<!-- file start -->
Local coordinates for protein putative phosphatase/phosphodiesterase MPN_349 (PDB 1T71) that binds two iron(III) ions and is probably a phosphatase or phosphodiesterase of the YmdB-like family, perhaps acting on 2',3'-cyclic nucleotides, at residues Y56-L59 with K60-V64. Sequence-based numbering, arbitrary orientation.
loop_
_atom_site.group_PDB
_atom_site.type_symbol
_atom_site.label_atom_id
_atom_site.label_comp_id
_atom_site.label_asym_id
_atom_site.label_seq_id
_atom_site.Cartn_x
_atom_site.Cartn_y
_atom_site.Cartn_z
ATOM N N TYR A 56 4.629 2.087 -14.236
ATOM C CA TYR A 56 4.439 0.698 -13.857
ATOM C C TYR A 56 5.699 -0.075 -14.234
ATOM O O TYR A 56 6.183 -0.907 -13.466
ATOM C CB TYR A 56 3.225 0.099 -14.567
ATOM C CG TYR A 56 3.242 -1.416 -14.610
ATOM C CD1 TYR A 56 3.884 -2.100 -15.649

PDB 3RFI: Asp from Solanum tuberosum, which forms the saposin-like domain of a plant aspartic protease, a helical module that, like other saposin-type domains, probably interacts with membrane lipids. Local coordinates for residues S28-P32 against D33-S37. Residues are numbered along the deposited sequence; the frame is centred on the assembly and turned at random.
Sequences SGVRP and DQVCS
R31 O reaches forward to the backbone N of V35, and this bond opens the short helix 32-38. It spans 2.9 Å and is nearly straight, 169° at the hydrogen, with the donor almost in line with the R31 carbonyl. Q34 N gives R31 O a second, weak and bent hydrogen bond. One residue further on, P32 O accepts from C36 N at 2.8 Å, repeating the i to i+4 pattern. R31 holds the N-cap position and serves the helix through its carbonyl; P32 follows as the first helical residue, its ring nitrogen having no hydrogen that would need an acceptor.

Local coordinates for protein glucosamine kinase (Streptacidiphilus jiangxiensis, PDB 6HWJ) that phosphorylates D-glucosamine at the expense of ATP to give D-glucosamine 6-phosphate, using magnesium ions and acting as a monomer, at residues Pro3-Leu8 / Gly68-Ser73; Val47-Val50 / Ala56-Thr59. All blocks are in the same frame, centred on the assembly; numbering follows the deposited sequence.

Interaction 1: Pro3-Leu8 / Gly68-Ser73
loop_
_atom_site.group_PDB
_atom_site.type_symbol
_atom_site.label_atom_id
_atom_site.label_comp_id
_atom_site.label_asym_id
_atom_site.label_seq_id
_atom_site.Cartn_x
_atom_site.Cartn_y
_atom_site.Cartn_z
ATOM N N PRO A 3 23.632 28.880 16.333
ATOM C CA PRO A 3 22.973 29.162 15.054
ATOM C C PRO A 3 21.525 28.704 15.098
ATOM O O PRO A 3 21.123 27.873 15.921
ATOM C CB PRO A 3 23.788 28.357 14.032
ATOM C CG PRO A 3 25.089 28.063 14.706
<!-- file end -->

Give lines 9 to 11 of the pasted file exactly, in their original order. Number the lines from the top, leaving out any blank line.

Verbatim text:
_atom_site.Cartn_x
_atom_site.Cartn_y
_atom_site.Cartn_z